Ms. George has created memorable characters from the boorish Lothar to Simon, Jean-Remy and all the inhabitants of Kerdruc. She weaves some mythology and superstition into her narrative, told in the third person. She balances Marianne’s desire to be independent for the first time in her life against her desire to be loved as she or any woman deserves, also for the first time in her life.

The Little French Bistro has love and loss. It covers many of our basic emotions. It attacks our universal stupidity in matters of the heart. It begs us to reach out.

While Ms. George, at times, can get a little wordy over love and its importance and the consequences of its success or failure, she creates an interesting world that I’ve not read about before. I’ll caution readers here, as I did in my review of The Little Paris Bookshop, that this really isn’t a guy’s book. But, on the other hand, it is a charming book and maybe any male readers brave enough to try it, might learn how to treat the fairer sex.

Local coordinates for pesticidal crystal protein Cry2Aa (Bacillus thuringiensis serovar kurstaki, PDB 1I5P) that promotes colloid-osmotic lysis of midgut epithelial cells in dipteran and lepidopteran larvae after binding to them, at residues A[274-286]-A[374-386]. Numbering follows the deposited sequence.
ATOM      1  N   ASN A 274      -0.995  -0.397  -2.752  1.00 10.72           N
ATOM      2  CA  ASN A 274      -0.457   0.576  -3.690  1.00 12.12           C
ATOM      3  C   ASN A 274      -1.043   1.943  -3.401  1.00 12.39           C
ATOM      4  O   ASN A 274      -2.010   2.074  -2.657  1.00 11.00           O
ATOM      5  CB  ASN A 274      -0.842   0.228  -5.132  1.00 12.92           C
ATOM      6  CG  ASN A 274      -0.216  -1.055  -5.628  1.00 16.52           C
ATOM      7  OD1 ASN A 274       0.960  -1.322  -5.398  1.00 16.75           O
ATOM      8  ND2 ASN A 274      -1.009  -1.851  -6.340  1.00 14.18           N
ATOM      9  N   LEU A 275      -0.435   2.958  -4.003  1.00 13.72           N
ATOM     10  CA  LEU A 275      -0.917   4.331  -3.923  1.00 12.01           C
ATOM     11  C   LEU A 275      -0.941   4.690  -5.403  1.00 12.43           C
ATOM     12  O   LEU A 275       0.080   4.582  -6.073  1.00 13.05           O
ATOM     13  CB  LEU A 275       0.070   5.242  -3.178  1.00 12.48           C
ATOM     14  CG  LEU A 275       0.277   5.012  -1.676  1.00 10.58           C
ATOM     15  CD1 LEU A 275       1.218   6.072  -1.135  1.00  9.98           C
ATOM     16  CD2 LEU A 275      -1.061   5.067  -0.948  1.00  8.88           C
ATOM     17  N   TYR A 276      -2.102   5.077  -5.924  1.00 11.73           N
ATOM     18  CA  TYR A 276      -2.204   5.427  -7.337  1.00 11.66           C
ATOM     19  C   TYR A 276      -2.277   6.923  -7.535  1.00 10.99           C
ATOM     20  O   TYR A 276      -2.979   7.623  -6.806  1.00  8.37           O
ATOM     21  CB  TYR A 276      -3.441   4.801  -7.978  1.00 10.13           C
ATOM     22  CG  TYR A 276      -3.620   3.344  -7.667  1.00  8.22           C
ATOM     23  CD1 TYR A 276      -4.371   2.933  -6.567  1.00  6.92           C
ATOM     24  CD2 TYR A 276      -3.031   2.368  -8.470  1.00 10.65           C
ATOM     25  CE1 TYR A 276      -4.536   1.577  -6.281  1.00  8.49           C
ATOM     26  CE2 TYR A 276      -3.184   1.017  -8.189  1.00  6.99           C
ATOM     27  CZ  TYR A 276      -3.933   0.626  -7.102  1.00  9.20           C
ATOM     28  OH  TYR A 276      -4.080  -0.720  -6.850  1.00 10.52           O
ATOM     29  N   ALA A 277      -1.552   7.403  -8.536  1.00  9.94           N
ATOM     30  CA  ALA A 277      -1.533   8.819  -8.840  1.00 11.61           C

Ms. George’s books are quite the pair and you can’t go wrong reading them both.

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TheLittleParisBookshopLet me start of by saying The Little Paris Bookshop by Nina George is not a guy book. I don’t normally segregate books by the gender of the reader, but in this case it’s the truth.

Jean Perdu (which means ‘lost’ in French) is truly lost. His lover, Manon, left him 21 years ago and he still hasn’t gotten over it. His apartment is devoid of furniture and he has a huge jigsaw puzzle on his floor, which he takes apart on completion and begins anew.